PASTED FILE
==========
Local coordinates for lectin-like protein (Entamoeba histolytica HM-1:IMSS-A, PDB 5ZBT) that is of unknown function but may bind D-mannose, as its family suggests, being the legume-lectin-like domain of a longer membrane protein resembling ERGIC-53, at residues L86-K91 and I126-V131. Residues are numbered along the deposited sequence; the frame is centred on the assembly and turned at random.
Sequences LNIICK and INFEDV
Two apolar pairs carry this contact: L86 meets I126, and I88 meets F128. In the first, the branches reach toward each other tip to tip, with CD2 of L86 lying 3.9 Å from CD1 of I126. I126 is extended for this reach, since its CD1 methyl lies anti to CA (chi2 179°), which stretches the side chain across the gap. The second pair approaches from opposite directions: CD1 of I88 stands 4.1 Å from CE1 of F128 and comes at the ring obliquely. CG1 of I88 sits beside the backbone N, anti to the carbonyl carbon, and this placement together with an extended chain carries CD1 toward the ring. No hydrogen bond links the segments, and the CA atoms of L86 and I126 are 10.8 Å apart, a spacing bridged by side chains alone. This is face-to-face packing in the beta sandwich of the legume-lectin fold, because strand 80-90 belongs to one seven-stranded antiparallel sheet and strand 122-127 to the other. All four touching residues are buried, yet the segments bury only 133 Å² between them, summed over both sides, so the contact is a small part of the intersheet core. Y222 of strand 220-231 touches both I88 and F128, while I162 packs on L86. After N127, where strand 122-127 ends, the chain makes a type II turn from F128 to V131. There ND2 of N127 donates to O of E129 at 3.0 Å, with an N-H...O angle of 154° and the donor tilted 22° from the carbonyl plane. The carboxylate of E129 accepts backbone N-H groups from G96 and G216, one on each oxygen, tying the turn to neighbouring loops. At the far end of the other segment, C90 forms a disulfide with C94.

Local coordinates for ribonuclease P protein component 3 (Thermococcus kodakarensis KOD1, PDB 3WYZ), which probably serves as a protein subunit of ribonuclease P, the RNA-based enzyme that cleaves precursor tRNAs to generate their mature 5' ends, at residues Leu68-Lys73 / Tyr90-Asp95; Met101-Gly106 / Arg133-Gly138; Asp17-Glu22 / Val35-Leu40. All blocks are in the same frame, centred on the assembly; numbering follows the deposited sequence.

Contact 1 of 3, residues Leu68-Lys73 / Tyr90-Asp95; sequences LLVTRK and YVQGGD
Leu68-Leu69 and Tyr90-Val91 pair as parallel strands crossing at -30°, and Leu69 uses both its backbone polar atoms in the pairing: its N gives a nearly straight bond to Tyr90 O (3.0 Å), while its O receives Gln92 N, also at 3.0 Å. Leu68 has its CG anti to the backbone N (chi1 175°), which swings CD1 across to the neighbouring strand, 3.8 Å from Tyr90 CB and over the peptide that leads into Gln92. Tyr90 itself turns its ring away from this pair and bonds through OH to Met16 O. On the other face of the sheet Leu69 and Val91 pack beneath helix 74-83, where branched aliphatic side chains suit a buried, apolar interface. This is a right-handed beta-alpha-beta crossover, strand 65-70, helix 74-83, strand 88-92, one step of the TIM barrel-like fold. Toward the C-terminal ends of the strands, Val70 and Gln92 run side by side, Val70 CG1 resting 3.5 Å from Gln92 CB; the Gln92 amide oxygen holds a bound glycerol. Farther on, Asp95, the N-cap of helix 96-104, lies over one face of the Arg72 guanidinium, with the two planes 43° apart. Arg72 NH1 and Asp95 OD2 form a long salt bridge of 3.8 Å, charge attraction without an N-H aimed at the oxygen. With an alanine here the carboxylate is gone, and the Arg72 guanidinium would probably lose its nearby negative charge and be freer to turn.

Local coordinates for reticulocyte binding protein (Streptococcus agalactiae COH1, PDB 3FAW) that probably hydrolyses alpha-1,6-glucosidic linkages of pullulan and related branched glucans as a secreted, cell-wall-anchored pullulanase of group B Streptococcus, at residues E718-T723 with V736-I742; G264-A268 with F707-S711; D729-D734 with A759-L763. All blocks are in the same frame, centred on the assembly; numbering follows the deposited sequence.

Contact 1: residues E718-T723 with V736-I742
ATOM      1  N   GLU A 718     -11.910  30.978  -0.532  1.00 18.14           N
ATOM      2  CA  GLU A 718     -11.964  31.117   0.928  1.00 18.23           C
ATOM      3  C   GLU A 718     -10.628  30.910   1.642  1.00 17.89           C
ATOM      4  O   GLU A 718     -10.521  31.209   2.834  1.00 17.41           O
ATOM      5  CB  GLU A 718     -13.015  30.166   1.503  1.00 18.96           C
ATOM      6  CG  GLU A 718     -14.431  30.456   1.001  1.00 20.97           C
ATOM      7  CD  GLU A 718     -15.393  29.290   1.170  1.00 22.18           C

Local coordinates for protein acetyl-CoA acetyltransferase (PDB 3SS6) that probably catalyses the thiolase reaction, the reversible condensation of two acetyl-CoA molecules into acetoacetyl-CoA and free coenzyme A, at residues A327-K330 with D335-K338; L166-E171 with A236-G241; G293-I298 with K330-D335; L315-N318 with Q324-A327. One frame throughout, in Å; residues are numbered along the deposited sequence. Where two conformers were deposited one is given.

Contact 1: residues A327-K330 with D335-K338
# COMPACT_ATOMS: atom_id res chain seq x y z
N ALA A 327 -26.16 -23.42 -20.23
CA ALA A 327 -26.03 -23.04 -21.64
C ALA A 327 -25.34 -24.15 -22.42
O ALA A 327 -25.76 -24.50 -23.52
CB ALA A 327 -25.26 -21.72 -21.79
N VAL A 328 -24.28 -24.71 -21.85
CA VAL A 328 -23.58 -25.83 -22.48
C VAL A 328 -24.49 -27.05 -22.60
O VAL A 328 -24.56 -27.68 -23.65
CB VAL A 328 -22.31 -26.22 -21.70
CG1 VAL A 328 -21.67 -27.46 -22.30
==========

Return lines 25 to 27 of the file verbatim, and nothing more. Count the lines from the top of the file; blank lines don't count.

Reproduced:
CA VAL A 328 -23.58 -25.83 -22.48
C VAL A 328 -24.49 -27.05 -22.60
O VAL A 328 -24.56 -27.68 -23.65